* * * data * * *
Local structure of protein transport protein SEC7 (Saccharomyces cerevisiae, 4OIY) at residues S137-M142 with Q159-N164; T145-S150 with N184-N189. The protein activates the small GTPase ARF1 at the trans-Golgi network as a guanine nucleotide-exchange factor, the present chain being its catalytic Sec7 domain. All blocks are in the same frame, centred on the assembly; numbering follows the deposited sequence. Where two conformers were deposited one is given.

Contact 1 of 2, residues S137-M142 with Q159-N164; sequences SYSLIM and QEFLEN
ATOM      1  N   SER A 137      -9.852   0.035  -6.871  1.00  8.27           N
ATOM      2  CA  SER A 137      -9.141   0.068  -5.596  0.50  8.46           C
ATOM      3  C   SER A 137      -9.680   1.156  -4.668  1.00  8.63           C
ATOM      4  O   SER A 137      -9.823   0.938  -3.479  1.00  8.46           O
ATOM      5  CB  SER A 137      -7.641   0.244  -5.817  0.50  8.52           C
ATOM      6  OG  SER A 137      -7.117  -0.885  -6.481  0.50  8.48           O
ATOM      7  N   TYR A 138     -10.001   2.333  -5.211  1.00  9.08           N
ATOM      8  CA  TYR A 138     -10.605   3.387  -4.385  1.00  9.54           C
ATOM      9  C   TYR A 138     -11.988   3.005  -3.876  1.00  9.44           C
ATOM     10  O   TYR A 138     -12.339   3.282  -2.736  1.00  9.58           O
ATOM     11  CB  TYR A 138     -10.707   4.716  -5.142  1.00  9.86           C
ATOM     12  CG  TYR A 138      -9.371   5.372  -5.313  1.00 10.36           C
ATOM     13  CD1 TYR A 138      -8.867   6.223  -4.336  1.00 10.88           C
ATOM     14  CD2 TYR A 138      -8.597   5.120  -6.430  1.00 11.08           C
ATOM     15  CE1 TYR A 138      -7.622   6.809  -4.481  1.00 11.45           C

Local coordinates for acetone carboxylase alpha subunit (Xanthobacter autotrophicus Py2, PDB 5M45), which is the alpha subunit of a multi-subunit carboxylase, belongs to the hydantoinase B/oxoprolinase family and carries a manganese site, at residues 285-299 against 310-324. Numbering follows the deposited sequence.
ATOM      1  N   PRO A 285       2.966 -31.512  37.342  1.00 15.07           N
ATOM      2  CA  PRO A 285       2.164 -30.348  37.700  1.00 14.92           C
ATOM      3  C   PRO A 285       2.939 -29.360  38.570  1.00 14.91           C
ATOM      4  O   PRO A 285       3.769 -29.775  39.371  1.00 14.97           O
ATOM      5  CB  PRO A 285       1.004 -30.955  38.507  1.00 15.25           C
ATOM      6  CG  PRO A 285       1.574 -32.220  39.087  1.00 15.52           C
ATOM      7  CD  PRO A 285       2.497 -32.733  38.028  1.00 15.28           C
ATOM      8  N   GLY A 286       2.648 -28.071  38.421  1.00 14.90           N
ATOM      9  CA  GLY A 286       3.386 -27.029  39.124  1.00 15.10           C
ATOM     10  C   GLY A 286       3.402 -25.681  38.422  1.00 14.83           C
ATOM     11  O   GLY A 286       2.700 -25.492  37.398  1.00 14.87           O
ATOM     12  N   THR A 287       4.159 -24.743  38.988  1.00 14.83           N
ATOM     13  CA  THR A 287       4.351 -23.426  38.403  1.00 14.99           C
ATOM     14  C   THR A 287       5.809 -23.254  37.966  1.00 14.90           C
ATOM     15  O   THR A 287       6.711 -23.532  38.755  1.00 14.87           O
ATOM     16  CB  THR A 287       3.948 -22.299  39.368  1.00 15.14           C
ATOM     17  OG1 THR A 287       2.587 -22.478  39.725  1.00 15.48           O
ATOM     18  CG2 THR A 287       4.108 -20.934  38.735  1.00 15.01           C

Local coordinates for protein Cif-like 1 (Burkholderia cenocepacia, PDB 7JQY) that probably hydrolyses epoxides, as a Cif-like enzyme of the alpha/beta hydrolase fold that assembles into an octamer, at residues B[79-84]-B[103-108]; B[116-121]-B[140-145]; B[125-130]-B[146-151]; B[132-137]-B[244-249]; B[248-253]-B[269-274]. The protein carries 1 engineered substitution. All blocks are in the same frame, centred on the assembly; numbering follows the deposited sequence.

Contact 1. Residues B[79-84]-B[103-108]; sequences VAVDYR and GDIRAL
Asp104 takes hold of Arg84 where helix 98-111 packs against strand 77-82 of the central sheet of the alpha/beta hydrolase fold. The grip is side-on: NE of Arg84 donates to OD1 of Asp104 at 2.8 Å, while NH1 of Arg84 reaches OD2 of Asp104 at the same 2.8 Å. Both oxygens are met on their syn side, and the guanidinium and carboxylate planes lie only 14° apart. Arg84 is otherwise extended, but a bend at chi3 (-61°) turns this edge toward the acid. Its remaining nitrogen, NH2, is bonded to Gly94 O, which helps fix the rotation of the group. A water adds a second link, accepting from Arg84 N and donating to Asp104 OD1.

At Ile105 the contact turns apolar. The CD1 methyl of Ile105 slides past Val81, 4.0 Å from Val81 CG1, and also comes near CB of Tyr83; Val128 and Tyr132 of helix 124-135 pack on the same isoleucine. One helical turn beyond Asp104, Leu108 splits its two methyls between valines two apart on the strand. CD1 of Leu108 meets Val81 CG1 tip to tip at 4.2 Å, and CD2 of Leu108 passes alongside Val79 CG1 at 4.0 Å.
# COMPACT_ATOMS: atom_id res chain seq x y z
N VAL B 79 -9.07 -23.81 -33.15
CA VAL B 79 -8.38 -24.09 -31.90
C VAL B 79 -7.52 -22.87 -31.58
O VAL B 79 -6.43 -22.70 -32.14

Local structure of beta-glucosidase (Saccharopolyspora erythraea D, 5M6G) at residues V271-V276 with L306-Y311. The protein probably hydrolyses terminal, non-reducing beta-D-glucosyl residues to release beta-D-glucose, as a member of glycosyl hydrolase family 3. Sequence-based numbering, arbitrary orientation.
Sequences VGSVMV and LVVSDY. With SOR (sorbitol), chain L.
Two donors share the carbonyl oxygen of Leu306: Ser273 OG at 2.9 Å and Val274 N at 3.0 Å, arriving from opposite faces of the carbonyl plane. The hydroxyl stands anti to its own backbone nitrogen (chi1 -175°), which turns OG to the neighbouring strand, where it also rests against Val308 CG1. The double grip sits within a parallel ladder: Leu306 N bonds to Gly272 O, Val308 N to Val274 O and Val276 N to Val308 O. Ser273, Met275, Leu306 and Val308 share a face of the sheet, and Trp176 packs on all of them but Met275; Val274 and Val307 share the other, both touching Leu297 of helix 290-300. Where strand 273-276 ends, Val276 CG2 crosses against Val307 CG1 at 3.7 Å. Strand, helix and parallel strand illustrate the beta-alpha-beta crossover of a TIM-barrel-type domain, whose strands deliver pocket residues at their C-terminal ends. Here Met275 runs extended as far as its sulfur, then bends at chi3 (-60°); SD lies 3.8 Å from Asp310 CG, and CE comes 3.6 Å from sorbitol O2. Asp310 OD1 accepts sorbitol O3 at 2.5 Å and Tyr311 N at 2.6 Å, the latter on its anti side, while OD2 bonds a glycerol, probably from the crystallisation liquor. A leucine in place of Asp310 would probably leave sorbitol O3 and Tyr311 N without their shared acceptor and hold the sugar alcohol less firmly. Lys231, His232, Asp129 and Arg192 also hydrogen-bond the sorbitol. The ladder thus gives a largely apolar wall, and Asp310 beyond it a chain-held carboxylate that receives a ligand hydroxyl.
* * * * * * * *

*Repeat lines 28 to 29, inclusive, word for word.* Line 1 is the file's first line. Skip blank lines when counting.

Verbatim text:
ATOM     10  C   GLY A 286       3.402 -25.681  38.422  1.00 14.83           C
ATOM     11  O   GLY A 286       2.700 -25.492  37.398  1.00 14.87           O